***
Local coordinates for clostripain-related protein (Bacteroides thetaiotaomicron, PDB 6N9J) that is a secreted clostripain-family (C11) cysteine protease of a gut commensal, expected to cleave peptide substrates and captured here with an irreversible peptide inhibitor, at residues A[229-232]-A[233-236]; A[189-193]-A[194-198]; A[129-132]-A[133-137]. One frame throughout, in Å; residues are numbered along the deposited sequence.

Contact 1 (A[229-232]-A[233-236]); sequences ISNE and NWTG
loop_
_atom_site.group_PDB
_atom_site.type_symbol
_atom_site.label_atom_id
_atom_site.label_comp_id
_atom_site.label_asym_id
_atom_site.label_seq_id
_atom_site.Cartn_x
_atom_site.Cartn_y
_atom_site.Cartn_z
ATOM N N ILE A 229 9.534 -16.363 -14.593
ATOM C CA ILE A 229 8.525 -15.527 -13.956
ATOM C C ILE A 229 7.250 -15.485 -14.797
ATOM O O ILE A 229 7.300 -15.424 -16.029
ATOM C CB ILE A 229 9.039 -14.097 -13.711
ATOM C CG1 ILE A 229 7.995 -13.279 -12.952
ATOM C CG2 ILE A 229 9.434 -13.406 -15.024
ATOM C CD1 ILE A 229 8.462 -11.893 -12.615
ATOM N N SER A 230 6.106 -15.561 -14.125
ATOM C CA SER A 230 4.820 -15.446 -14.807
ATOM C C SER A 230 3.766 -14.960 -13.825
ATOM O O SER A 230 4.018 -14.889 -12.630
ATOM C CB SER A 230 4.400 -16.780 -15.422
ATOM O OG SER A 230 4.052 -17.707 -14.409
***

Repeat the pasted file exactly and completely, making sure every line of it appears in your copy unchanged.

Local coordinates for clostripain-related protein (Bacteroides thetaiotaomicron, PDB 6N9J) that is a secreted clostripain-family (C11) cysteine protease of a gut commensal, expected to cleave peptide substrates and captured here with an irreversible peptide inhibitor, at residues A[229-232]-A[233-236]; A[189-193]-A[194-198]; A[129-132]-A[133-137]. One frame throughout, in Å; residues are numbered along the deposited sequence.

Contact 1 (A[229-232]-A[233-236]); sequences ISNE and NWTG
loop_
_atom_site.group_PDB
_atom_site.type_symbol
_atom_site.label_atom_id
_atom_site.label_comp_id
_atom_site.label_asym_id
_atom_site.label_seq_id
_atom_site.Cartn_x
_atom_site.Cartn_y
_atom_site.Cartn_z
ATOM N N ILE A 229 9.534 -16.363 -14.593
ATOM C CA ILE A 229 8.525 -15.527 -13.956
ATOM C C ILE A 229 7.250 -15.485 -14.797
ATOM O O ILE A 229 7.300 -15.424 -16.029
ATOM C CB ILE A 229 9.039 -14.097 -13.711
ATOM C CG1 ILE A 229 7.995 -13.279 -12.952
ATOM C CG2 ILE A 229 9.434 -13.406 -15.024
ATOM C CD1 ILE A 229 8.462 -11.893 -12.615
ATOM N N SER A 230 6.106 -15.561 -14.125
ATOM C CA SER A 230 4.820 -15.446 -14.807
ATOM C C SER A 230 3.766 -14.960 -13.825
ATOM O O SER A 230 4.018 -14.889 -12.630
ATOM C CB SER A 230 4.400 -16.780 -15.422
ATOM O OG SER A 230 4.052 -17.707 -14.409